Haydn: Masses in C, Hob. XXII:5 (Missa Cellensis) & D minor, Hob. XXII:2 (Missa sunt bona mixta malis)

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LABELS: Chandos Chaconne
WORKS: Masses in C, Hob. XXII:5 (Missa Cellensis) & D minor, Hob. XXII:2 (Missa sunt bona mixta malis)
PERFORMER: Susan Gritton (soprano), Pamela Helen Stephen (mezzo-soprano), Mark Padmore (tenor), Stephen Varcoe (bass); Collegium Musicum 90/Richard Hickox
Begun in 1766, the Missa Cellensis is Haydn’s longest and most heterogeneous Mass. Like Bach and Mozart in their B minor and C minor Masses, Haydn here seems set on flaunting his mastery over a wide gamut of styles. The work is pervaded by the brilliant C major sonority of trumpets and timpani, served up with the young Haydn’s typical confidence and verve. Some of the most memorable movements, though, are ones that set off the prevailing red and gold splendour: the austerely beautiful ‘Gratias’, for instance, or the C minor Benedictus.


Richard Hickox is a compelling advocate of this repertoire, choosing his tempos shrewdly (only the ‘Gratias’ is arguably too jaunty) and catching vividly both the music’s joyous, celebratory energy and moments of drama and introspection. His expert mixed choir and period orchestra are on top form, and the balance is well-judged, though the trumpets and timpani are sometimes over-discreet (and the first trumpet’s potentially spectacular ascent to a top C at the end of the Credo eluded me).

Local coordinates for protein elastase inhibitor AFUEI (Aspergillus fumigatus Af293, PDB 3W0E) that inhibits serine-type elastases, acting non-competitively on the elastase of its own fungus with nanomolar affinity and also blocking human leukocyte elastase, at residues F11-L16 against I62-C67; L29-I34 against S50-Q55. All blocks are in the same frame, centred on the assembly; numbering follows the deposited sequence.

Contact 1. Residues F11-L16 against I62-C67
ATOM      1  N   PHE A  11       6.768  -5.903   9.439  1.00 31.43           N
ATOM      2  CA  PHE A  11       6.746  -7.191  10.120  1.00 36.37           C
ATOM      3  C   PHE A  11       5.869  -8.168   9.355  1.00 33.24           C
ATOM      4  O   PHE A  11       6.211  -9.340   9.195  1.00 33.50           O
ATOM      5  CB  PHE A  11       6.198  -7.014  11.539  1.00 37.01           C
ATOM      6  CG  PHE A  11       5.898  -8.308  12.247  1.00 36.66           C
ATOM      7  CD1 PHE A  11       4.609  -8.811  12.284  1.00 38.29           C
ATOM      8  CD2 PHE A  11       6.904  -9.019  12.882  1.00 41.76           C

Simon Preston’s excellent L’Oiseau-Lyre performance, dominated by the bright, gutsy sound of the Christ Church boy sopranos and solo quartet of early music specialists led by Judith Nelson, almost certainly comes closer to what Haydn himself would have heard. But forced to choose, I’d plump for Hickox’s more polished, sophisticated reading, for its shapely, strongly characterised choral work and the contribution of his well-matched soloists, especially Susan Gritton, who sings with her trademark tonal allure and intensity of line. Chandos also throws in the fragmentary Missa sunt bona mixta malis of 1768, which caused a stir when the manuscript was unearthed in an Irish farmhouse in 1983. As an exercise in the Palestrina a cappella style, filtered through an 18th-century prism, the work certainly has curiosity value, but it’s not surprising that Haydn lost interest midway through the Gloria. Richard Wigmore